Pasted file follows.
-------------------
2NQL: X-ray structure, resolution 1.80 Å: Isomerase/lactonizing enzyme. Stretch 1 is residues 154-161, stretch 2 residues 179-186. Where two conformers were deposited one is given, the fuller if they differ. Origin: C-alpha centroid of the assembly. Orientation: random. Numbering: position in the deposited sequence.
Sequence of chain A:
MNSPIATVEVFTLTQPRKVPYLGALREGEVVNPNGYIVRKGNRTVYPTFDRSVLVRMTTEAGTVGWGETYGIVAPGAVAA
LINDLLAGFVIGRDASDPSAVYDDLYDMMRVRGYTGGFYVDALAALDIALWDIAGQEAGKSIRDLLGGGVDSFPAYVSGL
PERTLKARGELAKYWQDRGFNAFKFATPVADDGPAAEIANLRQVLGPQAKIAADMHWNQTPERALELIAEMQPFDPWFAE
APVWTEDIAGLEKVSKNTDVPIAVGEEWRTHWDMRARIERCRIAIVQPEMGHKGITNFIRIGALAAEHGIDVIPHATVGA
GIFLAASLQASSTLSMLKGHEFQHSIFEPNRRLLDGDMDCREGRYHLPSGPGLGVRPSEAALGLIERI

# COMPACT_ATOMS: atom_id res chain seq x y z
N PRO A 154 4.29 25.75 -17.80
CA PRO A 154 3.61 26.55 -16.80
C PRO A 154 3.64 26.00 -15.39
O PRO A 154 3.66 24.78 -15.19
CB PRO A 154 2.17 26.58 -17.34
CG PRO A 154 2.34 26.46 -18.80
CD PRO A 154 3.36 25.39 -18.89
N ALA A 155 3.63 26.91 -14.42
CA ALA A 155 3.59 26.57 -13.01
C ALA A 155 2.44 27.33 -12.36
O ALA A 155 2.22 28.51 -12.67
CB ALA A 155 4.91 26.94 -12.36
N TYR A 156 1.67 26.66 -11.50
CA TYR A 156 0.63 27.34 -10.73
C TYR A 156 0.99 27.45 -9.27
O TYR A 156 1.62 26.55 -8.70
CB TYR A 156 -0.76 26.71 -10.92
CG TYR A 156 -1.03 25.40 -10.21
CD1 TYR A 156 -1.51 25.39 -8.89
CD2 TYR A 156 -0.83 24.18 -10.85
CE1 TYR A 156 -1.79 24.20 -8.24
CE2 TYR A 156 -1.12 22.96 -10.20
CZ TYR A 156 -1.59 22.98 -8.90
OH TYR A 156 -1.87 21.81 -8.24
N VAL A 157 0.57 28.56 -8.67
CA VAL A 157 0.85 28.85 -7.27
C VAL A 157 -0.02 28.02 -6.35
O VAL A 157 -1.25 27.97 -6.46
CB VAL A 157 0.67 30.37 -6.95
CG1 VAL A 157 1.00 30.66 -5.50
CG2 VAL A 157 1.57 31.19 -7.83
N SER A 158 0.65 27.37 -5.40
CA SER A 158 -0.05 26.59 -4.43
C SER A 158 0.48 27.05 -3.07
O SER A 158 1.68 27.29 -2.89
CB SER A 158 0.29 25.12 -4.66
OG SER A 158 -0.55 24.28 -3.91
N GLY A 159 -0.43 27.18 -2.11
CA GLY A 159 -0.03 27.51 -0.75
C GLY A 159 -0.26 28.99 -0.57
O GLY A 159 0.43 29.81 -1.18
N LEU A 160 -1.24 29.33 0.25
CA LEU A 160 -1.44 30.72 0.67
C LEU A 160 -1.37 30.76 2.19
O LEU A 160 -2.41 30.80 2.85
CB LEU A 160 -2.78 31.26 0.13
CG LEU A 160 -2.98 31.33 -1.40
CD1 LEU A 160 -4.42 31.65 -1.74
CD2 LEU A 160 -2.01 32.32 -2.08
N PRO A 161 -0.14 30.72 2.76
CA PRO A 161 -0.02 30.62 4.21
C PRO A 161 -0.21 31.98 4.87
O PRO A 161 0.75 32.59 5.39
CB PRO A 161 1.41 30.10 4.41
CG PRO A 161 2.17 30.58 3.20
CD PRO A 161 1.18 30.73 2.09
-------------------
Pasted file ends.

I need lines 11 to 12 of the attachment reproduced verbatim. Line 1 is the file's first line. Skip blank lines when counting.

C PRO A 154 3.64 26.00 -15.39
O PRO A 154 3.66 24.78 -15.19